He doesn’t want to call it “vouchers”, but if it walks like a duck…
“If there’s one message that I want to send, it’s that I want to champion public education,” said Patrick, the new chairman of the Senate Public Education Committee.
Whether the education community is ready to embrace Patrick in that role is another matter.
Through his chairmanship and a recent alliance with Lt. Gov. David Dewhurst, he has the powerful platform he once lacked. His ambitions are pinned on expanding school choice in the state’s public education system. The plan is expected to include vouchers for private schools, a policy previously opposed by every major education association in the state and many within his own party.
Patrick declined to discuss the details of his proposal, which he said he intended to announce before Thanksgiving along with Dewhurst. But he said the legislation would be broader than many might think.
“When people attack me on vouchers, I look at the word voucher as some people see it like I look at a rotary telephone. It’s outdated,” he said. “When we talk about choice today, it’s the choice to choose schools within a district, potentially across district lines. It’s charter schools. It’s virtual schools. It’s online learning. It’s the secular and religious schools in the private sector.”
I suppose anything is possible, but I sure don’t see much in Patrick’s record to support a claim of championing public education. Patrick has relentlessly championed property tax cuts, which has directly led to the funding crisis the state faces today, and public education bore the brunt of that last session. You can’t champion public education without championing a sufficient revenue stream for public education.
But that’s an argument that isn’t going to be resolved any time soon. I want to examine the bits of policy Patrick mentions. Let’s take them one at a time.
- “When we talk about choice today, it’s the choice to choose schools within a district, potentially across district lines.” I don’t know how it is in other districts, but in HISD we already have a fair amount of freedom to pick a school. There may be an application process and some prerequisites to qualify for a specific school, and you may not get your preferred choice, but that’s life. As long as the schools have the resources they need to handle the demand for their services, I have no problems at all with this. As for attending a school in a different district, I’d need to know more. I don’t have any philosophical objections to this, but I am concerned about how the funding would work. If I decide I want to send my kids to, say, Clements High School in Fort Bend County, I’d be sending them to a school whose district doesn’t get the benefit of my property taxes. What mechanism would there be to ensure that districts don’t get swamped by kids outside their borders, and to ensure they can handle the load they do get?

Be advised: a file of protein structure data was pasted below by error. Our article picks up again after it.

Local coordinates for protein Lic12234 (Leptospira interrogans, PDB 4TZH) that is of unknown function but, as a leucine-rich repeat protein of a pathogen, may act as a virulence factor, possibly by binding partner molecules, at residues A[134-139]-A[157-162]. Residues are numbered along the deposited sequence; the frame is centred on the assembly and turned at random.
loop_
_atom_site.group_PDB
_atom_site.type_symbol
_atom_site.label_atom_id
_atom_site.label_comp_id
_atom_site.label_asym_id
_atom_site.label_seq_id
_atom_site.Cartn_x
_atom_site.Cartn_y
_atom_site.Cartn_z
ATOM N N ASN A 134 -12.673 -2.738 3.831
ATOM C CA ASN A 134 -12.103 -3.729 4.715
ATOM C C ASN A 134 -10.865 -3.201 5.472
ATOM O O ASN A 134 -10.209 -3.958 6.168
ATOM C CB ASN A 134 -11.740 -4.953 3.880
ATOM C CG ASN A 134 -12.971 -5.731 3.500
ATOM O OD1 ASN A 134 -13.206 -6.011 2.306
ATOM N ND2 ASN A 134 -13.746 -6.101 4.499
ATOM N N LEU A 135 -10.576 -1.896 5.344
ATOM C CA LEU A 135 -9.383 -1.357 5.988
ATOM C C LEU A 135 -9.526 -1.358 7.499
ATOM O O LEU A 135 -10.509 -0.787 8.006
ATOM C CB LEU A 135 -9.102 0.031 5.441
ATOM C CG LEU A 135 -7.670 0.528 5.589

- “It’s charter schools.” I don’t have any problems with the idea of helping out charter schools, but we need to be very clear about what that means, because there are acceptable ways of doing that and there are bad ways of doing that. The previously-floated idea of using the Permanent School Fund as a source for building capital for charter schools is a bad idea, since it runs counter to the stated purpose of the PSF, which is supposed to be invested for maximal return. Shifting funds from public schools to charter schools in a zero-sum fashion is a bad idea. If Patrick wants to find a suitable and stable funding source for charter schools, I’m open to that. Let me hear the details and we can go from there.
- “It’s virtual schools. It’s online learning.” I am deeply skeptical of this. This sounds more like buzzwords than proven craft. While there is value in online learning as a supplement, and a virtual classroom is better than none, I think we’re a long way away from this being the best way to go about doing education. My feeling is that this is the sort of thing that will be pushed as a way to cut costs, without regard to effectiveness. I’m very wary of anything that falls under this classification.
- “It’s the secular and religious schools in the private sector.” And to this I say No. I refer to what Ronald Trowbridge wrote for my opening position. I believe this is an inappropriate use of public funds, and as we have already seen, there are plenty of other ways to promote “school choice” that don’t involve private schools. Let’s talk about those things and see what we can do with them.